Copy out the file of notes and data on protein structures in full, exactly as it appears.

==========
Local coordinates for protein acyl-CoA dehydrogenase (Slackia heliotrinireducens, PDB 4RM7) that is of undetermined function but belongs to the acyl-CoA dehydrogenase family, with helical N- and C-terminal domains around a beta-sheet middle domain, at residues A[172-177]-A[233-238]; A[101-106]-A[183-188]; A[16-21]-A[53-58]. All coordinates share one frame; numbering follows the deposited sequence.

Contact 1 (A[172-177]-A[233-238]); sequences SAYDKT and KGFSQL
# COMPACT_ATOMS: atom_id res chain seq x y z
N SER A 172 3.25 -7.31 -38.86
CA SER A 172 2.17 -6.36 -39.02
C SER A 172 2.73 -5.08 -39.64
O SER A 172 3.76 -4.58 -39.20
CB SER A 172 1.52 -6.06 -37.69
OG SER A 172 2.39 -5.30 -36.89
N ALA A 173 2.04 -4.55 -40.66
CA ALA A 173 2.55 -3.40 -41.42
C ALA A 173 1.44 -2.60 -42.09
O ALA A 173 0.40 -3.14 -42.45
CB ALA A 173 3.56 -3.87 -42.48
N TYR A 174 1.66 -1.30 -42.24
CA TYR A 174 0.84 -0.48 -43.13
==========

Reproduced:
Local coordinates for protein acyl-CoA dehydrogenase (Slackia heliotrinireducens, PDB 4RM7) that is of undetermined function but belongs to the acyl-CoA dehydrogenase family, with helical N- and C-terminal domains around a beta-sheet middle domain, at residues A[172-177]-A[233-238]; A[101-106]-A[183-188]; A[16-21]-A[53-58]. All coordinates share one frame; numbering follows the deposited sequence.

Contact 1 (A[172-177]-A[233-238]); sequences SAYDKT and KGFSQL
# COMPACT_ATOMS: atom_id res chain seq x y z
N SER A 172 3.25 -7.31 -38.86
CA SER A 172 2.17 -6.36 -39.02
C SER A 172 2.73 -5.08 -39.64
O SER A 172 3.76 -4.58 -39.20
CB SER A 172 1.52 -6.06 -37.69
OG SER A 172 2.39 -5.30 -36.89
N ALA A 173 2.04 -4.55 -40.66
CA ALA A 173 2.55 -3.40 -41.42
C ALA A 173 1.44 -2.60 -42.09
O ALA A 173 0.40 -3.14 -42.45
CB ALA A 173 3.56 -3.87 -42.48
N TYR A 174 1.66 -1.30 -42.24
CA TYR A 174 0.84 -0.48 -43.13